The field research portion of my paper is the majority of my paper. It contains the most information and is where I learned about my topic the most. My research was conducted through out strip malls and on Mt. San Antonio College campus. Fifty surveys were made which each had eighteen questions. The questions asked were: Age? Sex? Ethnic background? Religion? How many times you date per month? How many overall dating partners you have had? Do you kiss on the first date? Do you or would you perform or receive oral sex on the first date? Do you have intercourse on the first date? If you do not do any of these things on the first date, how many dates until you would? Why do you date, and what do you think the outcome of dating should be? Do you practice safe sex? How long would you date until an engagement or marriage occurs? Is interracial dating, marriage, or sex okay? Education level? And, whether or not the participant has tried the Carl Junior’s Southwestern Spicy Chicken Sandwich? The purpose of these questions is to determine whether the ethnicity or persons of different ethnic backgrounds have different ideas of dating. Culture is not taken into consideration; the only culture I want analyzed is the American culture. I divided the completed surveys into five categories based on ethnicity: Hispanic/Mexican, African/Black, Asian, white, and other. I then evaluated the different styles of dating patterns based on one’s ethnicity. My hypothesis going into the research was that Asians refrained from sexual activity more than the other races evaluated. I thought that blacks would be the most active in sexual conduct. I thought that whites and Mexicans would be about equal as far as sexual activity was a concern being about equal in number of participants in sexual activity. As for interracial relations, I hypothesized that the white would be the only group that would decide against interracial relations. My research results are as follows: Asians, on average do not date as frequently as the other groups, are very okay with interracial relations, and like to wait for multiple dates to occur before engaging in sexual activity. Africans/blacks, the research sample was too small to determine any solid results. However, research studies have shown in the past that African-Americans have more different dating patterns than other groups. For example, their dating and mate selection is more centered on their neighborhood, church, or school (Staples 1991). One research showed that blacks in comparison to whites are more flexible and less traditional when it comes to dating role patterns, for example, having the male pay for the date (Ross and Davis 1996). Hispanics/Mexicans: Males are more likely to engage in sexual activity sooner and date more frequently than most of the other groups. Hispanic females are likely to kiss on the first date, but not go much farther than that. Hispanic females date the most frequently. Both sexes believe that interracial relations are okay. Caucasian: Males date a lot (several times per month), and are the most likely to go further into sexual relations than any of the other groups sooner. Approximately half of the white males feel that interracial relations are not okay. Females: white females date more than the females of the other groups (several times per month). More white females are not okay with interracial dating than females from other groups. More white females date for sexual purposes than females from the other groups. Current research on this topic says that the majority of the relationships today among young adults are mostly for sexual relations, not for finding a mate and a marriage. The groups in the “other” category were entirely too random to conclude a solid opinion. What I have found from my research is that about eighty-five percent do date to find a spouse. The others that date for other reasons are dating for, but have the ultimate motive to date for purposes of finding a spouse. This research that I conduct, goes totally against what current literature says. As far as religion is concerned, in the earlier half of the 1900’s religion was practiced and followed. However today it seems that religion is practiced, but not followed. For example, of fifty surveys taken, between ninety and ninety-five percent answered some type of religion along the lines of Christianity. This religion believes that sex should not be performed unless the two are married. However in my survey, when I asked if the participants practice safe sex (which is asking them in a polite way if they are sexually active) a good majority answer “yes”, or “not always”, or “no”, which are answers of a sexually active person. This is just of many trend changes since the earlier years of dating. Unfortunately I learned that about two fifths of my survey participants have not tried the Carl Junior’s Southwestern Spicy Chicken Sandwich. I love this sandwich, and it is only a promotional sandwich, which means that if not enough people purchase it, Carl Junior’s will not make this sandwich any longer. I incorporated it into my survey so if a participant answered “no”, I could tell them about the sandwich. What I really learned from this research is not to stereotype. I always thought that because one is black, he/she is going to be hornier than the next guy is. I was surprised when I learned that more people have more morals than I had previously thought. I assumed that the majority of the men would be looking for sex, especially in the Mexican/Hispanic ethnicity. My research did however prove me wrong. I suppose I learned a more valuable lesson than I thought I would on this paper.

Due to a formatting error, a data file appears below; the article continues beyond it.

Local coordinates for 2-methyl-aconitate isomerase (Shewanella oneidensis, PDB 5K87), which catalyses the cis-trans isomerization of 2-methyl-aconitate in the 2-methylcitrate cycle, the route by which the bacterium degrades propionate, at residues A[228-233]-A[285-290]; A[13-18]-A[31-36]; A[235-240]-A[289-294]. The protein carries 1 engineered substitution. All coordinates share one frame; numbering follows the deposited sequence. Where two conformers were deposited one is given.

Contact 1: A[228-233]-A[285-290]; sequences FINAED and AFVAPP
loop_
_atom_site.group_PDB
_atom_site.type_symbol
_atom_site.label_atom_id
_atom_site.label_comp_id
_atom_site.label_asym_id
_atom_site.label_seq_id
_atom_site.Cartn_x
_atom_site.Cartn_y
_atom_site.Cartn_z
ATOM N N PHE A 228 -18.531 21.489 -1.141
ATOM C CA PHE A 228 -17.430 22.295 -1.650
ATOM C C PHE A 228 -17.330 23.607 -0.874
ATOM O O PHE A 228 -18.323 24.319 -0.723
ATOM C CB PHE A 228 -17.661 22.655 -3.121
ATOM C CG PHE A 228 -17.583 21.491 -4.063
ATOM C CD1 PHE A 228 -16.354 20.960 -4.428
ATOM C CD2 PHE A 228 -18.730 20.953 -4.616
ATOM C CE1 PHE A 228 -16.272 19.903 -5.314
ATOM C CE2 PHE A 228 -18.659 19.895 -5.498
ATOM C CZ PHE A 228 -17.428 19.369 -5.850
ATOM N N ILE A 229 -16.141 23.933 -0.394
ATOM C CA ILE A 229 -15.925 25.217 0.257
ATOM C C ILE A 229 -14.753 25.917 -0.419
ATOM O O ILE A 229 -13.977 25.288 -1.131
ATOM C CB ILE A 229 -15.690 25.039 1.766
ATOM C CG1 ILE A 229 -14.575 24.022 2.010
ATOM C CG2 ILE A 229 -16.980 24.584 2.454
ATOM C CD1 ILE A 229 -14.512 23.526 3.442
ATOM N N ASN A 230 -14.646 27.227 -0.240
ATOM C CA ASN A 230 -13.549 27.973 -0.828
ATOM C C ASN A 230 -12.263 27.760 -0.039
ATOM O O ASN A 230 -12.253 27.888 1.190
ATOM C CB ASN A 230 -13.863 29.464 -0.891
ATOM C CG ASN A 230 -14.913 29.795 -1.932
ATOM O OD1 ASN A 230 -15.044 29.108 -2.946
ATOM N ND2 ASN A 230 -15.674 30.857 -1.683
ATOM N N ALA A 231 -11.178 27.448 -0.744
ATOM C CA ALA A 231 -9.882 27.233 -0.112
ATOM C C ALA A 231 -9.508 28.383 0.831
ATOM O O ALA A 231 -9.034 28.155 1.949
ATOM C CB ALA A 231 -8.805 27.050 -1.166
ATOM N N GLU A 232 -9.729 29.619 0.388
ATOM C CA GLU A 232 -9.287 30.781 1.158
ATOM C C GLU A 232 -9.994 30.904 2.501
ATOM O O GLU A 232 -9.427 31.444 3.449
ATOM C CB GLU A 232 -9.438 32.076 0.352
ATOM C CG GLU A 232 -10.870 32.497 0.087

Dion, K.K., and K.L. Dion. 1998. “Individualistic and Collectivistic Perspectives on
Gender and the Cultural Context of Love and Intimacy.” In D.L. Anselmi and A.L. Law, eds., Questions of Gender: Perspectives and Paradoxes, 520-31. New York: McGraw-Hill.
Ross, L.E. and A.C. Davis. 1996. “Black-White College student Attitudes and Expectations in Paying for Dates.” Sex Roles: A Journal of Research. (July): 35, 1-2: 43-56
Skipper, J.K., Jr., and G. Nass 1966. “Dating behavior: A framework for Analysis and an illustration.” Journal of Marriage and Family 28: 412-28
Waller, W. 1937 “The Rating and Dating Complex.” American Sociological Review 2:727-35
Schwartz, M.A. and Scott, B.M., Marriages and Families: Diversity and Change Third Edition. 2000. Prentice Hall: 116-121.